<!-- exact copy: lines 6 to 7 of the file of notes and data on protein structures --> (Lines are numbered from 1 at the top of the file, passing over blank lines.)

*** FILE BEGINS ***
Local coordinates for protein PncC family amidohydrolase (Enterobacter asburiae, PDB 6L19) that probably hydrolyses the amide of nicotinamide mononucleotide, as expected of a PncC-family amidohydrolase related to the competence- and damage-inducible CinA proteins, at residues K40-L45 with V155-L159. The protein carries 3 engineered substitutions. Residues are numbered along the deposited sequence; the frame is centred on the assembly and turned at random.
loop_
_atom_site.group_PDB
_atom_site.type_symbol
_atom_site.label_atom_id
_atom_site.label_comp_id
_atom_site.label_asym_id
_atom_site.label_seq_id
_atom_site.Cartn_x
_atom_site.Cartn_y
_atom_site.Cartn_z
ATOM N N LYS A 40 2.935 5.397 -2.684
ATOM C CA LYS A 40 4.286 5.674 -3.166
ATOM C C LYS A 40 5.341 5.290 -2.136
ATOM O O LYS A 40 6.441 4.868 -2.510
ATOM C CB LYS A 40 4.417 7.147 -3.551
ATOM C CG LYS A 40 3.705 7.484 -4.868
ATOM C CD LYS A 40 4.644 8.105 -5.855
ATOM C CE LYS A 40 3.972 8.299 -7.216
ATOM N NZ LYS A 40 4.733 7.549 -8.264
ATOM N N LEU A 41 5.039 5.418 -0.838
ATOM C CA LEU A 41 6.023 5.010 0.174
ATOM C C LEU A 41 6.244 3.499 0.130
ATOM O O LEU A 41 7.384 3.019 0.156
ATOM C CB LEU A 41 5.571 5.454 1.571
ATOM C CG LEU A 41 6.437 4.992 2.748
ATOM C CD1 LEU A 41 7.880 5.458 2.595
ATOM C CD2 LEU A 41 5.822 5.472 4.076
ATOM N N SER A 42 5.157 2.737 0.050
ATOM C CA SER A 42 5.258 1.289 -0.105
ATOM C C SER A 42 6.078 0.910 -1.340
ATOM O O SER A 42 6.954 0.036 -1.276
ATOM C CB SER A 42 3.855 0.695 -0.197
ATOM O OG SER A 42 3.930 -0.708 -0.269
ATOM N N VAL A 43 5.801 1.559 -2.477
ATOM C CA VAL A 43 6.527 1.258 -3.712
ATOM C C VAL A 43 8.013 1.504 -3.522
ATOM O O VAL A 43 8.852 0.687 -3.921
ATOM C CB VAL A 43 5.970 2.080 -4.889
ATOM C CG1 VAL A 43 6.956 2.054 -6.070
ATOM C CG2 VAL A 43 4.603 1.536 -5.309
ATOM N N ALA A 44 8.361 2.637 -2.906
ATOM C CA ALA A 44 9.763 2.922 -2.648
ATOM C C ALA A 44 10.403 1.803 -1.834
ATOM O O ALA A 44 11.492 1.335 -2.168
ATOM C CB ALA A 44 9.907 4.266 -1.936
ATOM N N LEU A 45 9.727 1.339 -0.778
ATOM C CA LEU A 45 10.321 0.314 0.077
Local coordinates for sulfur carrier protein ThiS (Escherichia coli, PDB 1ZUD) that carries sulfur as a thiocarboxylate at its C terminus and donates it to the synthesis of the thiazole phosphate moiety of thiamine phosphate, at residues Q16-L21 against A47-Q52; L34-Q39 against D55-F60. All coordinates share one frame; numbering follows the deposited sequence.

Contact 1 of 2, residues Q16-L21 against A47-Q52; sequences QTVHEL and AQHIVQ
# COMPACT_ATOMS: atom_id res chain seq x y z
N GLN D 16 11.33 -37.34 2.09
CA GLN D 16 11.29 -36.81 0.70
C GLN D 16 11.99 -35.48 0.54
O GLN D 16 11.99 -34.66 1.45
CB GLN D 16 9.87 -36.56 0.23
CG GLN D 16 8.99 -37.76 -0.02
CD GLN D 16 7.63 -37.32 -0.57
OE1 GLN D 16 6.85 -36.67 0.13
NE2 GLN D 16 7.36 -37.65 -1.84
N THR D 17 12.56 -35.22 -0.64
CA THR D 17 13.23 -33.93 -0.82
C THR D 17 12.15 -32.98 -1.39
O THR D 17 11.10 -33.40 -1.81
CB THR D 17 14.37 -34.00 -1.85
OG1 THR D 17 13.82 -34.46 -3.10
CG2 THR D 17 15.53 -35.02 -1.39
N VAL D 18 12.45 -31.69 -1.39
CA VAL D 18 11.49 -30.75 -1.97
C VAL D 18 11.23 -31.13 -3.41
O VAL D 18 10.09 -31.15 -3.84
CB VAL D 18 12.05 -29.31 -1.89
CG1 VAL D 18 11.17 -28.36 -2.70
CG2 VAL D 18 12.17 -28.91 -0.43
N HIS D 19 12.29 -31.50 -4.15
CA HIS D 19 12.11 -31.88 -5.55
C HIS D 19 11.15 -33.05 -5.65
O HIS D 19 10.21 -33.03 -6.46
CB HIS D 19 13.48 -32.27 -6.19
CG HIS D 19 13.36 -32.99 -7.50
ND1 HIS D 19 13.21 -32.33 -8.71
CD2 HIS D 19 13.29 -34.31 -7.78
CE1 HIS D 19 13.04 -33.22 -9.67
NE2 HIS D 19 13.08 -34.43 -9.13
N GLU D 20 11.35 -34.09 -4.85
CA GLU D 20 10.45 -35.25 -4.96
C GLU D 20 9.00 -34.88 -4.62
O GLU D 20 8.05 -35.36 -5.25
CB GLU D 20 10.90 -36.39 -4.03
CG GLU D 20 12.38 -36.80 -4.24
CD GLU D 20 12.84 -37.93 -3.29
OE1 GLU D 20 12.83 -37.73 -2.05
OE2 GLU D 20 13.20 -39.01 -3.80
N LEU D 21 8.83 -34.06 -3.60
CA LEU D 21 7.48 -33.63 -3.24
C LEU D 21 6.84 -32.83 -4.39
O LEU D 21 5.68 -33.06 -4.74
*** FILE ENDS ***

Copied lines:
_atom_site.label_comp_id
_atom_site.label_asym_id